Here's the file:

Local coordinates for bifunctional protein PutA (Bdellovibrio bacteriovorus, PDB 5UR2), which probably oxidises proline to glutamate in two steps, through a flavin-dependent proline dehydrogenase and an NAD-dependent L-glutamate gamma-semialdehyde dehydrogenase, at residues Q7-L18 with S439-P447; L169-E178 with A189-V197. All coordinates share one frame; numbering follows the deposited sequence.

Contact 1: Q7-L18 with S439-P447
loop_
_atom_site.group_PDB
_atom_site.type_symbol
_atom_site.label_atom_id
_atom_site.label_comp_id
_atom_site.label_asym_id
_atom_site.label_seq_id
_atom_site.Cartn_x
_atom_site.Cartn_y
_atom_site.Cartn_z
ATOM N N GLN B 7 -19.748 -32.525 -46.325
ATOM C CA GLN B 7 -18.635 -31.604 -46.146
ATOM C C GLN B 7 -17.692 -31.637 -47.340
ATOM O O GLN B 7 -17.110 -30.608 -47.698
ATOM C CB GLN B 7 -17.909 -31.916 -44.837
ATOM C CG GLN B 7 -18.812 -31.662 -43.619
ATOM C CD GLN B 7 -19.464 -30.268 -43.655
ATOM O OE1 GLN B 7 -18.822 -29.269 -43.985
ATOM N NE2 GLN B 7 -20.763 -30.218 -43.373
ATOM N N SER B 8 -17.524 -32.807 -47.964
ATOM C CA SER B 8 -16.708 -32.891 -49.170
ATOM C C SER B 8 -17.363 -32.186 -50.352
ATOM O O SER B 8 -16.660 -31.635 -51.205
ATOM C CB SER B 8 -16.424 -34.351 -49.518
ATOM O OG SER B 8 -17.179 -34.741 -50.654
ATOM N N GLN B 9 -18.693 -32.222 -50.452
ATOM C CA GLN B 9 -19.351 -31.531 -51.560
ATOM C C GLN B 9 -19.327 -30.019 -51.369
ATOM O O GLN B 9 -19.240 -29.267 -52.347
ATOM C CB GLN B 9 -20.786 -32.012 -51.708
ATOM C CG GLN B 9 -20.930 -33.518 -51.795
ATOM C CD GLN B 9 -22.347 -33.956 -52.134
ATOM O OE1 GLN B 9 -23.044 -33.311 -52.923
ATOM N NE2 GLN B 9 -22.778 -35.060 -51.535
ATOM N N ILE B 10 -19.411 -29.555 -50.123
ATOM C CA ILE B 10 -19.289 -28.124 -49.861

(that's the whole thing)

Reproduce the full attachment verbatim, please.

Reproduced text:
Local coordinates for bifunctional protein PutA (Bdellovibrio bacteriovorus, PDB 5UR2), which probably oxidises proline to glutamate in two steps, through a flavin-dependent proline dehydrogenase and an NAD-dependent L-glutamate gamma-semialdehyde dehydrogenase, at residues Q7-L18 with S439-P447; L169-E178 with A189-V197. All coordinates share one frame; numbering follows the deposited sequence.

Contact 1: Q7-L18 with S439-P447
loop_
_atom_site.group_PDB
_atom_site.type_symbol
_atom_site.label_atom_id
_atom_site.label_comp_id
_atom_site.label_asym_id
_atom_site.label_seq_id
_atom_site.Cartn_x
_atom_site.Cartn_y
_atom_site.Cartn_z
ATOM N N GLN B 7 -19.748 -32.525 -46.325
ATOM C CA GLN B 7 -18.635 -31.604 -46.146
ATOM C C GLN B 7 -17.692 -31.637 -47.340
ATOM O O GLN B 7 -17.110 -30.608 -47.698
ATOM C CB GLN B 7 -17.909 -31.916 -44.837
ATOM C CG GLN B 7 -18.812 -31.662 -43.619
ATOM C CD GLN B 7 -19.464 -30.268 -43.655
ATOM O OE1 GLN B 7 -18.822 -29.269 -43.985
ATOM N NE2 GLN B 7 -20.763 -30.218 -43.373
ATOM N N SER B 8 -17.524 -32.807 -47.964
ATOM C CA SER B 8 -16.708 -32.891 -49.170
ATOM C C SER B 8 -17.363 -32.186 -50.352
ATOM O O SER B 8 -16.660 -31.635 -51.205
ATOM C CB SER B 8 -16.424 -34.351 -49.518
ATOM O OG SER B 8 -17.179 -34.741 -50.654
ATOM N N GLN B 9 -18.693 -32.222 -50.452
ATOM C CA GLN B 9 -19.351 -31.531 -51.560
ATOM C C GLN B 9 -19.327 -30.019 -51.369
ATOM O O GLN B 9 -19.240 -29.267 -52.347
ATOM C CB GLN B 9 -20.786 -32.012 -51.708
ATOM C CG GLN B 9 -20.930 -33.518 -51.795
ATOM C CD GLN B 9 -22.347 -33.956 -52.134
ATOM O OE1 GLN B 9 -23.044 -33.311 -52.923
ATOM N NE2 GLN B 9 -22.778 -35.060 -51.535
ATOM N N ILE B 10 -19.411 -29.555 -50.123
ATOM C CA ILE B 10 -19.289 -28.124 -49.861